CHICAGO (CBS) — Former Chicago Bear and WBBM Newsradio analyst Tom Thayer says a four-day rest is just what the veterans on the Bears need, as the team enters a bye week.

“So far, bye week teams have had a hard time winning games after the bye, so you’ll see how it will affect them when the go to Philadelphia, so right now the collective bargaining agreement and allowing the players to have four consecutive days off hasn’t really spelled well for the bye team,” Thayer told WBBM Newsradio’s Josh Liss. “But the Bears are a veteran team. They have some great leadership. I think not only the veterans need some rest to recover from the overseas trip, but they also need some rest at this point in the regular season to heal up the small nicks and bruises – not necessarily the major injuries, but the things they can overcome in four days, I think they’ll have that opportunity.”

LISTEN: Thayer talks with WBBM Newsradio’s Josh Liss

Thayer also weighed in on the release of safety Chris Harris, in favor of younger players. Harris was released Thursday morning by Coach Lovie Smith, after he started in the Bears’ 24-18 victory over Tampa Bay in London with Major Wright nursing a hip injury.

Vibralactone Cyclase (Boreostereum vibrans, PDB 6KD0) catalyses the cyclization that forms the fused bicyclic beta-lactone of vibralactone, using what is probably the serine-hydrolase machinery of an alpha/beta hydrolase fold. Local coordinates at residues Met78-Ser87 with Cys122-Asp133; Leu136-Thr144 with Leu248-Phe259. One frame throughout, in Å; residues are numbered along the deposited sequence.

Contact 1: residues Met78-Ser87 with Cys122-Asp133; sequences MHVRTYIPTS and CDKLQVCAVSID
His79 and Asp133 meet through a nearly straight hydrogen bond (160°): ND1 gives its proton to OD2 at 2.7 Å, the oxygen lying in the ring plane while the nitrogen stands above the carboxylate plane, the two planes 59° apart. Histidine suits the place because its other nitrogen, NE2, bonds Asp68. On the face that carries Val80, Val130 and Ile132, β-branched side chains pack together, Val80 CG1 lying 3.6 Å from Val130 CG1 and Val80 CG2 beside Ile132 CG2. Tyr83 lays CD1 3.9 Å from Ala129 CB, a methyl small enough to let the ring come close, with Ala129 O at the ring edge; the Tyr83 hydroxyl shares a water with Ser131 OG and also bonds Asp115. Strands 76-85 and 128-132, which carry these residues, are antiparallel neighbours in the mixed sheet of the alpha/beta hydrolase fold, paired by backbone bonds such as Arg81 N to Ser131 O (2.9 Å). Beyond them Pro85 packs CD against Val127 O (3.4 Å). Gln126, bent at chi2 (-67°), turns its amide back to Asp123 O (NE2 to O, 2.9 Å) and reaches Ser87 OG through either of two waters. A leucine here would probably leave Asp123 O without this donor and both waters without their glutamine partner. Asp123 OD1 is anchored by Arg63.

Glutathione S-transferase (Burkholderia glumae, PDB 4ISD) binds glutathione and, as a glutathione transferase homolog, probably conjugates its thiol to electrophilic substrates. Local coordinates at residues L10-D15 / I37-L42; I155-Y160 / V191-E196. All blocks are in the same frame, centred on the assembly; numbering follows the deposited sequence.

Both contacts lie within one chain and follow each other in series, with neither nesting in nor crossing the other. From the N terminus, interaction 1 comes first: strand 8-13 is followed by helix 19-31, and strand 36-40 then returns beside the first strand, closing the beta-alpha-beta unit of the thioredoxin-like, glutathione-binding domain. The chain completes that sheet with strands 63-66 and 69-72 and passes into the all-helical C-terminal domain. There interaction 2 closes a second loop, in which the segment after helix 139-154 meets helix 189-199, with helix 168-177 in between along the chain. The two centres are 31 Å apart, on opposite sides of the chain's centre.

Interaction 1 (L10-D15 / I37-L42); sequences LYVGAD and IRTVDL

“Lovie Smith said the exact thing it is – it’s the evaluation of your full body of work,” Thayer said. “This is not just an off-the-cuff decision they made about Chris Harris. It’s about the body of work, so they believe in their evaluation of the young guys in practices and throughout training camp, they’ve developed an attitude that they have some young talent here that they have to get on the field.”

Meanwhile, first-round draft pick Gabe Carimi is set to play next week when the Bears take on the Philadelphia Eagles, but he won’t be in the starting lineup. He was sidelined with a knee injury in Week 2 that caused him to miss five games.

When will Carimi return to his starting post? Thayer says that’s up to offensive line coach Mike Tice.

“You know, one thing about offensive linemen, when you do come back from injury, it’s the evaluation of the coach that really allows you to get inserted back in,” Thayer said. “You tell the coaches that you are fit for duty; that you’re ready to go 100 percent for the full game, and then as he evaluates you at practice, he’s going to see, are you better than what we have playing right now?”